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Plasma Science: From Fundamental Research to Technological Applications PART IV Conclusion Plasma science is a diverse enterprise spanning many of the fields of science and technology. Plasmas of interest range over tens of orders of magnitude in temperature and density—from the tenuous plasmas of the ionosphere to the ultradense plasmas created in inertial confinement fusion, and from the cool, chemical plasmas used in the plasma processing of semiconductors to the thermonuclear plasmas created in magnetic confinement fusion devices. In this report, the panel has specifically assessed the diverse subfields of low-temperature plasmas, nonneutral plasmas, magnetic and inertial confinement fusion, beams, accelerators and coherent radiation sources, and space and astrophysical plasmas. Each subfield is making important contributions to our society, and much can be expected of each of these enterprises in the future. In today's fiscally constrained environment, with major pressures to reduce federal spending, it is impractical to expect significant increases in funding. However, it is important for government decision-makers, both in the executive branch and in Congress, to understand the value of plasma science and to recognize that some relatively minor steps can produce significant long-term gains for the United States. Plasma science is exactly the type of scientific field that a recent National Academy of Sciences report1 stresses the United States should support: 1 National Academy of Sciences, Science, Technology, and the Federal Government: National Goals for a New Era, National Academy Press, Washington, D.C., 1993, p. 20.
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Plasma Science: From Fundamental Research to Technological Applications The United States should maintain clear leadership in some major areas of science.… among the criteria … are the following: … the field affects other areas of science disproportionately and therefore has a multiplicative effect on other scientific advances.… The great diversity of the subfields and applications of plasma science poses significant challenges to ensuring the coordination of activities, the funding of research and development, and even the recognition of the contributions that plasma science makes to our society. Given this great diversity, one of the panel's central recommendations is that there is a need for increased coordination of the support for plasma-related science and technology. The central theme of this report is that while plasma science has contributed significantly to our society and will continue to do so, it is not adequately recognized as a scientific discipline. Consequently, the basic aspects of plasma science are not adequately supported, and this is threatening the fundamental health and efficiency of our entire effort in plasma science and technology. Although the applications of plasma science are in reasonably good health, the same cannot be said for the underlying, basic plasma science. One of the central conclusions of the Brinkman report, Physics Through the 1990s,2 was that there was a critical need for increased support of basic plasma science. If anything, this is an even greater concern today, particularly in the area of basic plasma experimentation. The panel's conclusion is that structures for the adequate support of basic plasma science are absent across most of the subfields assessed. Thus one of the panel's central findings is that if the nation's investment in plasma science is to be effectively utilized, this deficiency must be remedied. Given the stringent budgetary considerations that can be expected for the foreseeable future, any recommendation must necessarily be modest in scope and motivated by the most pressing needs. With this in mind, one of the panel's central recommendations is to point out two agencies in which increased support of basic plasma science could be of enormous benefit to the entire field. Increased support for basic experimental plasma science in the National Science Foundation (NSF) would have great impact on a wide variety of applications. This support for broad-based basic research is most in keeping with NSF's charter, and plasma experiment is singled out because it is identified as the most critical need. The nation's largest investment in plasma science is in the area of magnetic confinement fusion research and development, sponsored by the Department of Energy (DOE). This program would benefit enormously from increased support of basic plasma science. In addition, the DOE sponsors support for many other 2 National Research Council, Plasmas and Fluids, in the series Physics Through the 1990s, National Academy Press, Washington, D.C., 1986.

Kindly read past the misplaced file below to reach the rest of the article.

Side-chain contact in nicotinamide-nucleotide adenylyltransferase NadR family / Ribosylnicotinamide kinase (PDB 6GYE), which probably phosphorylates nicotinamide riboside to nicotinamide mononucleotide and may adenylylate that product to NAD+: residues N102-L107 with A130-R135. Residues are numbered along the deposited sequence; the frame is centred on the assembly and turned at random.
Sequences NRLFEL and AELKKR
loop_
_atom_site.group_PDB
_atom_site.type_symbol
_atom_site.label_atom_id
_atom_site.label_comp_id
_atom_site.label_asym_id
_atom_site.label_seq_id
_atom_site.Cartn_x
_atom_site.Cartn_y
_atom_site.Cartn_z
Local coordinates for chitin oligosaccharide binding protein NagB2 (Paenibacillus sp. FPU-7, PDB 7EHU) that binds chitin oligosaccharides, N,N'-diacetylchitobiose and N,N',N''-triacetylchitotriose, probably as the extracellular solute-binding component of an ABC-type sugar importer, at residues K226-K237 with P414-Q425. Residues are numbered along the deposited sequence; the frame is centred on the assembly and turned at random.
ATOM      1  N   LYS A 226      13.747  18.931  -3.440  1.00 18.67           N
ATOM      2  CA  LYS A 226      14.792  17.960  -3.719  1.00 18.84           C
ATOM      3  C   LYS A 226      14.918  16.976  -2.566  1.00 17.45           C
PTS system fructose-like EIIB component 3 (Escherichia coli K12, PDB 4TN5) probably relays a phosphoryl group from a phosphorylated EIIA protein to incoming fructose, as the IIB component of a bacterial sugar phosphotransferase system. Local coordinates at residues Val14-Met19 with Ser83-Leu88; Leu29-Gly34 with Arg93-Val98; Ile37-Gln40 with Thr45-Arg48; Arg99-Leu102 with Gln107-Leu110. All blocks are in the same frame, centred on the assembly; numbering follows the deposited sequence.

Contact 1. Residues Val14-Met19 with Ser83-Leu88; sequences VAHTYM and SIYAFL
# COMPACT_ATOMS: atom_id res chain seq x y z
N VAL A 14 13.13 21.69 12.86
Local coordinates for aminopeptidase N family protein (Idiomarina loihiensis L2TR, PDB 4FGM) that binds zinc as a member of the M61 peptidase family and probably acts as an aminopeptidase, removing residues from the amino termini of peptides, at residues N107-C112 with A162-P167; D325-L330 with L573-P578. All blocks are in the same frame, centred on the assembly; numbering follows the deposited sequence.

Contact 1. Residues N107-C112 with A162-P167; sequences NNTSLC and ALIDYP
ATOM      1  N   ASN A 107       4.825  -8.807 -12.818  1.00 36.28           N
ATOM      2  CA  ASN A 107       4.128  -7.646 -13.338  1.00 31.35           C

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Plasma Science: From Fundamental Research to Technological Applications important energy-related applications of plasma science. Thus, the panel concludes that increased support for basic experimental plasma science by the Office of Basic Energy Sciences in DOE would provide a critical addition to the entire plasma science enterprise in the United States. The panel concludes that the most critical need is in the area of basic plasma experimentation. In order to rectify this present lack of support, the panel recommends that approximately $15 million per year be provided, and continued in future years, for university-scale experiments. With regard to the subfields and applications assessed, the panel found that, in general, larger programs had fared better than individual and small-group efforts. Typically, it is these smaller activities that have provided a disproportionately large share of the new concepts, new inventions, and new ideas. Thus, the panel recommends reassessment of the relative allocation between larger focused research programs and individual-investigator and small-group activities. The panel identified two steps that could be taken by the plasma science community to improve the health of plasma science in the United States. The panel concludes that there is a need for the plasma science community to work for increased "plasma literacy" in our prospective scientists and engineers. The panel recommends that the community encourage courses in basic plasma science at the undergraduate level. The panel also recommends that the community work to make the case for tenure-track recognition of plasma science as an academic discipline. Plasma science has made significant contributions to our society and can be expected to continue to do so. The panel concludes that the few changes described above, although small in comparison with the total support of plasma science and technology in the United States, could aid immeasurably in ensuring that the potential of plasma science to contribute to our society is fully exploited.